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Why the GOP is wrong about the pay gap

Republicans say women are to blame for the wage gap, and that it's too easy to sue over pay discrimination. That's just not true.
Wage Presser
Sen. Barbara Mikulski, D-Md., waits for her colleagues to arrive before a news conference to support equal pay for women and an increase in the minimum wage.

As President Barack Obama issues two executive actions intended to bolster pay equity for women, while encouraging the Senate to pass the Paycheck Fairness Act, you’re likely to hear the following defenses from Republicans: The pay gap is a myth, largely determined by women’s choices, paying women less for the same job is already illegal, and these laws will only encourage frivolous lawsuits. Just ask Texas Gov. Rick Perry, who recently called the focus on equal pay “nonsense,” or Wisconsin Gov. Scott Walker, who called it “bogus.” Or Kentucky Sen. Mitch McConnell, who said, after every single Senate Republican opposed the Paycheck Fairness Act in 2012, “We don't think America has any problems related to too little litigation.”

Here's why they’re wrong.

Not all of the pay gap can be explained by women’s choices, and many of those choices are made under discriminatory constraints. Conservatives often attack the “77 cents on the dollar figure” because it doesn’t account for the fact that women are concentrated in lower-paying jobs or may work fewer hours. But as White House economic adviser Betsey Stevenson recently explained in an interview with msnbc, “Some of women’s choices come because they experience sexism. Some of women’s choices come because they are disproportionately balancing the needs of work and family. Which of these choices should we consider legitimate choices, and which of them should we consider things that we have a societal obligation to try to mitigate?” She added, “Much of what we need to do to close that gap is to change the constraints that women face. And there are things we haven’t tried.”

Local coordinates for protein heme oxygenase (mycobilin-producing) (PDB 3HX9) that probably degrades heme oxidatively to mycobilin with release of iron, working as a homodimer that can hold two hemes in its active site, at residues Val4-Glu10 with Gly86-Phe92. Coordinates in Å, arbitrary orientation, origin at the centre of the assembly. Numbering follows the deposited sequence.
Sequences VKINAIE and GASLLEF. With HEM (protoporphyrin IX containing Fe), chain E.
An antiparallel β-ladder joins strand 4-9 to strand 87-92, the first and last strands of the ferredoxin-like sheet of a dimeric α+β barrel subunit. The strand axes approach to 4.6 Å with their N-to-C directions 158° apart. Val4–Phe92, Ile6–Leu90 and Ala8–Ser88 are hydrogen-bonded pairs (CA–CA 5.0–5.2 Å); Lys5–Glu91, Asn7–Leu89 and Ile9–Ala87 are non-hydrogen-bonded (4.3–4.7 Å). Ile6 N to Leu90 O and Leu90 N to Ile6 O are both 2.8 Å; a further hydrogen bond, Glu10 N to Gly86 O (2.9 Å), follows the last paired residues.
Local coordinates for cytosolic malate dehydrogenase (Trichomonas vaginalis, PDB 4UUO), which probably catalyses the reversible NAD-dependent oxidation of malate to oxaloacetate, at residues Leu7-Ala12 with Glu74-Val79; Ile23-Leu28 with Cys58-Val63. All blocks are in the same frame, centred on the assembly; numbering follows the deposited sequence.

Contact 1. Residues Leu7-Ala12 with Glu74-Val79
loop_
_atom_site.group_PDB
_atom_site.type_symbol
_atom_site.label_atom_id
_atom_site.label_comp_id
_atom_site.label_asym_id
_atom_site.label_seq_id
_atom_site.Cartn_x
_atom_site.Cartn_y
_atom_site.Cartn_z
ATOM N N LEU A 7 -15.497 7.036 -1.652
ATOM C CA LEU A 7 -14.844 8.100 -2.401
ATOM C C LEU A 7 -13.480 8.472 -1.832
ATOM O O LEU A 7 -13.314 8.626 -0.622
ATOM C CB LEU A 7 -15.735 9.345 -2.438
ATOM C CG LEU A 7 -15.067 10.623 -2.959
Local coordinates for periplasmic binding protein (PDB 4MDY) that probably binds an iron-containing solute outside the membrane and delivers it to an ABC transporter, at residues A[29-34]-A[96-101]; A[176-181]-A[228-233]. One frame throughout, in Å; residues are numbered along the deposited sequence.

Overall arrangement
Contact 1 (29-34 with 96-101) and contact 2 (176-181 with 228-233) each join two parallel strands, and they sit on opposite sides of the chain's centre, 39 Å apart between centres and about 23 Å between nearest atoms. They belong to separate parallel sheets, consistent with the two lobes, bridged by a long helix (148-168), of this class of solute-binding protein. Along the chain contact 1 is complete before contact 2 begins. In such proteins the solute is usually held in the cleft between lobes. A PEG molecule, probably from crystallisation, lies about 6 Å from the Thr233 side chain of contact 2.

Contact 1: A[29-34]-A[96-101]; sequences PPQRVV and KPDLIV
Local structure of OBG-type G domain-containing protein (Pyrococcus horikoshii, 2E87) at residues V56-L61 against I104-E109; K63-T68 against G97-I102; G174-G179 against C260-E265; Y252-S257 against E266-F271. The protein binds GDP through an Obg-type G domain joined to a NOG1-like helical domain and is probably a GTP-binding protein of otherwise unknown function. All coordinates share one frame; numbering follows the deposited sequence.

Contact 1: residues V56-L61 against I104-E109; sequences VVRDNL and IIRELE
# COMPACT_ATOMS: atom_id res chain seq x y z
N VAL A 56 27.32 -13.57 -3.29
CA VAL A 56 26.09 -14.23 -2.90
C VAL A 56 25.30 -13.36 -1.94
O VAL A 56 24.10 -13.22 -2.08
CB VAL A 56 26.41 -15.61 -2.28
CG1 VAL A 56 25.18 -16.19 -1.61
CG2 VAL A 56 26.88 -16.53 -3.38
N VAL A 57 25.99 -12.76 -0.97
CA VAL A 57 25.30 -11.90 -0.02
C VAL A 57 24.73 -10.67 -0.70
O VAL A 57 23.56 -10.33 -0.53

When all other factors are identical, the gap shrinks but does not disappear. A study by the American Association of University Women found that among recent college graduates with matching credentials, a quarter of the pay gap, or 5%, remained. Ten years later, it grew to 12%. Meanwhile, pay gaps widen in situations where there is overall income inequality – including in this country, where women make up nearly two-thirds of minimum wage workers and are underrepresented in the highest-paying fields, such as technology and finance.

Plenty of women don’t even know they’re being discriminated against. Obama’s executive actions address what economists suspect is partly driving the pay gap: lack of good information about how much everyone is making. Lilly Ledbetter, the Goodyear Tire worker whose loss at the Supreme Court helped famously change the law to extend the time window for suing over wage discrimination, was prohibited from discussing wages with her co-workers. She only learned she was being paid less than her male counterparts when one of them left her an anonymous note. 

Secrecy around pay tends to benefit the already privileged, in particular white men, who may feel confident asking for more, may be implicitly valued more by management, or may have an inside track on the information. African-American women make 62 cents, and Latina women only 54 cents, for every dollar earned by a white man. “Very few people have enough information to know that they’re making less, much less bring a pay discrimination charge,” says Fatima Goss Graves of the National Women’s Law Center. 

As such, Obama’s executive order prohibits federal contractors from retaliating against workers who share pay information. The president is also instructing the Department of Labor to start collecting aggregate data from the same contractors on how much they pay their employees by sex and race. Together, those contractors employ nearly a quarter of the workforce. 

The hope is that employers will realize they may be exercising unconscious bias – or even if it is conscious bias, that the public data will shame them into doing better. “Both of these policies are letting the market do better on its own before it needs to get to the point of costly litigation,” Stevenson said on a call with reporters Monday. 

Even if women do know they’re being discriminated against, it’s never been harder to sue. “Most women do not want to sue their employers,” Deborah Thompson Eisenberg, a law professor at the University of Maryland, testified before the Senate last week. “They want the law to express a stronger commitment to equal pay for equal work so employers will have an incentive to pay them fairly without the need for litigation.” After all, suing can be tantamount to “career suicide” – and it carries a lot of stress and risk.